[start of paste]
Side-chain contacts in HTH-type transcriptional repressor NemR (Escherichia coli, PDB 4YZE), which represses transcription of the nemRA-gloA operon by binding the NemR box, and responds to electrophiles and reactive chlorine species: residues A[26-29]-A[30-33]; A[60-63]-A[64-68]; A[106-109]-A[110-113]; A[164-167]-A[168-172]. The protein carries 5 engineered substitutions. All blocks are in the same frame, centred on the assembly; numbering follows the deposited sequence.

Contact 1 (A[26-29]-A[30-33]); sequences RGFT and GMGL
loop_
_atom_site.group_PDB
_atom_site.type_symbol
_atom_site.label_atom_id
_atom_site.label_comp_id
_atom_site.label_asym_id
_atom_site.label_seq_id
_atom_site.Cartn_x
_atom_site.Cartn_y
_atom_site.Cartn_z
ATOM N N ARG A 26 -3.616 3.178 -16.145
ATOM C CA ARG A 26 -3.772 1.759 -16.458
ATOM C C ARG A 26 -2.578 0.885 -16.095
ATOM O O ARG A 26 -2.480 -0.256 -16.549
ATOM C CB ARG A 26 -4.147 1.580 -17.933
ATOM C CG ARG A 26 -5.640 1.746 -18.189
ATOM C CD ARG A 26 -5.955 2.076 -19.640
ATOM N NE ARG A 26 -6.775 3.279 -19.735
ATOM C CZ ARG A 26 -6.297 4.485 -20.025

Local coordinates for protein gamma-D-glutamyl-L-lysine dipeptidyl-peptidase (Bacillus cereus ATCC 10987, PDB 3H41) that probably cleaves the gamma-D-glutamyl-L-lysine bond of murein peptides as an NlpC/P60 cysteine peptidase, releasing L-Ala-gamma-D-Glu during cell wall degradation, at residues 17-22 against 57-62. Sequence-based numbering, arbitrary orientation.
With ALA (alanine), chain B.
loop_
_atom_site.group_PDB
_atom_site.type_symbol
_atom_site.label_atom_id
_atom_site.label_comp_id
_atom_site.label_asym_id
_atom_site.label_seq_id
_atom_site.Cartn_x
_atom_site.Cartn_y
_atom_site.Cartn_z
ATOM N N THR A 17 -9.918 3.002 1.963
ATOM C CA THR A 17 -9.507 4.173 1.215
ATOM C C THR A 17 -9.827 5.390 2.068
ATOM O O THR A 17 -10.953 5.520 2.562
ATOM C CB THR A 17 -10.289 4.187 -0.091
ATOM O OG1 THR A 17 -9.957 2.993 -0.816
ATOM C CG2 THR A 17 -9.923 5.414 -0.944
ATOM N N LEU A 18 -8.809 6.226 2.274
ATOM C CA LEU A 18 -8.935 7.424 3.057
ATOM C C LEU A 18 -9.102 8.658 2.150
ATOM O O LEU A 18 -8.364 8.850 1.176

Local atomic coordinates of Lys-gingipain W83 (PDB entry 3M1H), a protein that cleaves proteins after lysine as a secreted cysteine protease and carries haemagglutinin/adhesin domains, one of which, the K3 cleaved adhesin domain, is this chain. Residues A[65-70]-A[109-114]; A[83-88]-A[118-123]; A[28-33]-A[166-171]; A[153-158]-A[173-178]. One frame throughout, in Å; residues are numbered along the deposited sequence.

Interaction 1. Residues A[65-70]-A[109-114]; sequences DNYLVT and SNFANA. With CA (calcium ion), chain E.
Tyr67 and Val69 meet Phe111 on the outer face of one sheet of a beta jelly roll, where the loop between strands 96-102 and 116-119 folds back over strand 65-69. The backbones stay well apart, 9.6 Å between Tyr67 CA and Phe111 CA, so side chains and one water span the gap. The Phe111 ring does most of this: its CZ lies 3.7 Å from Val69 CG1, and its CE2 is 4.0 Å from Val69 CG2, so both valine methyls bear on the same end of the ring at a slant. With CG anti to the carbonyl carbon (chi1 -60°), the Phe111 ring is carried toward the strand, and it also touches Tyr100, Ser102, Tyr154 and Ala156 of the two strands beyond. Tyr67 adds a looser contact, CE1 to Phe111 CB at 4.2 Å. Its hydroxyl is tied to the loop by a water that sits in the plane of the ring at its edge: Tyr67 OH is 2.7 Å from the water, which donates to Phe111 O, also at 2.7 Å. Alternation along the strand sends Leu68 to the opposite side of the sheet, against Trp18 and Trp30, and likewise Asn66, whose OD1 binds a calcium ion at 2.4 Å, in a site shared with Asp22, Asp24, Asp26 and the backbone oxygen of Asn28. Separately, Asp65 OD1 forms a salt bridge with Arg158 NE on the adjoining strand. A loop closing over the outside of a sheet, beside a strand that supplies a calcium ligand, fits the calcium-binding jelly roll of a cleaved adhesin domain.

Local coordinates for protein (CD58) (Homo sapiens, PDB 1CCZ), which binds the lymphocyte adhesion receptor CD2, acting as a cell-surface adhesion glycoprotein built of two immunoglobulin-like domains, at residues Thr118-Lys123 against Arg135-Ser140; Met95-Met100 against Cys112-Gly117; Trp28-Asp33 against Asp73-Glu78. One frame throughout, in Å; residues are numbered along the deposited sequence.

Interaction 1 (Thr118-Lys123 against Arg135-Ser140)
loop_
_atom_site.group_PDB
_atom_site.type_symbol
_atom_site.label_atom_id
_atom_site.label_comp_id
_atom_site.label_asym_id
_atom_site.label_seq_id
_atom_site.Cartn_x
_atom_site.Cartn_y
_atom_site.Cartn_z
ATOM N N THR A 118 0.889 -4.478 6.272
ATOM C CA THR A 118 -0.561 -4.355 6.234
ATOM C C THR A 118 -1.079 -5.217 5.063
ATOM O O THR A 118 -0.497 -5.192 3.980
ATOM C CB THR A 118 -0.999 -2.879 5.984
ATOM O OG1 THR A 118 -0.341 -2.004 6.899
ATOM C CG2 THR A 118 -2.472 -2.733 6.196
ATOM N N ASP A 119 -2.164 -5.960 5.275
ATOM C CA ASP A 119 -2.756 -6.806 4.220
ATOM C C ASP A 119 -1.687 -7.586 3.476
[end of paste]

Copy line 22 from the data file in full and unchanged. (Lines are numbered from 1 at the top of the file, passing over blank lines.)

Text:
Local coordinates for protein gamma-D-glutamyl-L-lysine dipeptidyl-peptidase (Bacillus cereus ATCC 10987, PDB 3H41) that probably cleaves the gamma-D-glutamyl-L-lysine bond of murein peptides as an NlpC/P60 cysteine peptidase, releasing L-Ala-gamma-D-Glu during cell wall degradation, at residues 17-22 against 57-62. Sequence-based numbering, arbitrary orientation.